Another way of disrespecting the Right to Food is by naming the 'Rights' as 'Subsidy'. By substituting the concept of'Rights of the People' by the prerogative of the State. It has been argued that the subsidy given to the citizens in the form of social security schemes is the cause of the budgetary deficit. And thus it has been proposed that, for the betterment of the national economy, for financial prudence, the government should get rid of the 'Subsidy'. In correspondence with this idea, 'Subsidy' has been propagated as a derogatory term, a negative concept. It has been mentioned in the Budget that an Expenditure Management Commission will be formed. On the basis of the report of the commission the allotment on subsidies will be diminished.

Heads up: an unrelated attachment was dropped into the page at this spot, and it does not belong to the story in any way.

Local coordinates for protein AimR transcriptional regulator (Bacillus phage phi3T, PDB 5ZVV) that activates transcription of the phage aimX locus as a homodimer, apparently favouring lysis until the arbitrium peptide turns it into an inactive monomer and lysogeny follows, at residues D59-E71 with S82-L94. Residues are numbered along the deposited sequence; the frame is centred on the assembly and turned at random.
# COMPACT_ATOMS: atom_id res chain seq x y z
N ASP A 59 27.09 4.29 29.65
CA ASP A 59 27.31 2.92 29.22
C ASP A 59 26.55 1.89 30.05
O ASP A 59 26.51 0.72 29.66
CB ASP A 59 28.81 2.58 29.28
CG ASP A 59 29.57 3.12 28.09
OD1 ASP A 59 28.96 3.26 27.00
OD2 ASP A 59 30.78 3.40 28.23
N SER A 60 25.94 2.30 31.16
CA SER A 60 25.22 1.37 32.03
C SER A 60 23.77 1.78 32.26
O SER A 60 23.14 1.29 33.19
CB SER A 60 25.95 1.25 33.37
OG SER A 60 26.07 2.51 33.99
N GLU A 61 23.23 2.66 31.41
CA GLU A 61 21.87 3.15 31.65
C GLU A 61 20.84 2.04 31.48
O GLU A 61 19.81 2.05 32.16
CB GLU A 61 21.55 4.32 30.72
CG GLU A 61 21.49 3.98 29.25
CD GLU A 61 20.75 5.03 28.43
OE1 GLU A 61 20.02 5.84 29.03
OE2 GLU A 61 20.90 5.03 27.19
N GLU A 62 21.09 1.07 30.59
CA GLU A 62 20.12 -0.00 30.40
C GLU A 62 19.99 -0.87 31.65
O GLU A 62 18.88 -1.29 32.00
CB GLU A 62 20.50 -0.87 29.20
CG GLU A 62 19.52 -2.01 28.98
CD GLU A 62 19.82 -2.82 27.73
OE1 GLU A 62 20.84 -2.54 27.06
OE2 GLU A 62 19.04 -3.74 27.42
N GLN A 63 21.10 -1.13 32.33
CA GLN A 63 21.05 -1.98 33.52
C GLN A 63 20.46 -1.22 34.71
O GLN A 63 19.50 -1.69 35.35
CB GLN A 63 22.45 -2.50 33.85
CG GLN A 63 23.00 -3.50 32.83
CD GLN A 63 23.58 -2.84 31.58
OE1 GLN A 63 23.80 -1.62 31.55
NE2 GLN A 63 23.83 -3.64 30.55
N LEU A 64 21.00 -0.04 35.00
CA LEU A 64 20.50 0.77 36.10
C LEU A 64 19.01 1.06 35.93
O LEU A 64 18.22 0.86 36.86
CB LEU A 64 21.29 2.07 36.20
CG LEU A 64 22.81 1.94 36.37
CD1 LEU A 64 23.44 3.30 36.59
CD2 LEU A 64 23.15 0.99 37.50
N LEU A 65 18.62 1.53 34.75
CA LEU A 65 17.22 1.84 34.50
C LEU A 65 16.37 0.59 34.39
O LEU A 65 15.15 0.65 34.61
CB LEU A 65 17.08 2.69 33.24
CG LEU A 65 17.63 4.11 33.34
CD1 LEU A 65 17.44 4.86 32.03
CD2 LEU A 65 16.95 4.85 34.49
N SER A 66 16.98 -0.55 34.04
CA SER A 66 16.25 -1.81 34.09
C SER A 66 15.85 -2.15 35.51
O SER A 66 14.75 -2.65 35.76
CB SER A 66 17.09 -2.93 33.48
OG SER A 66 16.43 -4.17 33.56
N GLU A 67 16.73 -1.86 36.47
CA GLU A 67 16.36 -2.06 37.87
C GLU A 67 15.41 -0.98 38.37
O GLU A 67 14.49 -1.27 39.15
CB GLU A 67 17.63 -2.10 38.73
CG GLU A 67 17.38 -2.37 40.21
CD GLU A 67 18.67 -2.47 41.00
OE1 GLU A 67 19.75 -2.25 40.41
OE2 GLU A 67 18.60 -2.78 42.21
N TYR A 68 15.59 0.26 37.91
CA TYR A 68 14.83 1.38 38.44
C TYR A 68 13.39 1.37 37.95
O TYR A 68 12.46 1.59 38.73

Example Three: Rights of Workers. It has been proposed that a number of basic, important and first generation labour laws will be amended. Factories Act, Minimum Wages Act, Industrial Disputes Act, Contract Labour Regulation Act, Apprenticeship Act. The proposals are, in essence, against Labour and for Capital. A few examples. 1. At present the Factory Act is applicable to a factory of minimum 10 workers with the use of electricity, and minimum 20 workers without the use of electricity. The proposal is to increase the minimum number of workers, from 10 to 20 and from 20 to 40 respectively. 2. Following the present Industrial Disputes Act, in the case of a factory with a minimum numbers of 100 workers, the factory owner is liable to take permission from the concerned authorities for the retrenchment of workers. In the case of this particular clause, the proposal is to increase the minimum number of workers to 300. 3. The Contract Labour Regulation Act is applicable in the case of engagement of minimum number of 20 workers. The proposal is to increase the number to 50. 4. The Factories Act. The proposal for enhancement of 8 Hours Work to 10 and half to 12 hours. Compulsory extra labour hour (overtime) from 50 hours per quarter to 100 hours. Women workers will not be allowed to work after 7pm. The proposal, in the pretext of security of women workers, suggests gender inequality. In the cases of appointment of child labour the parents, not the employer, will be punished. The disrespect of Rights of Workers has also been reflected in the proposal for the further encouragement of the infamous SEZ, the Special Economic Zone, where labour laws are inapplicable. The new inclusion in this category is the National Industrial Manufacturing Zone.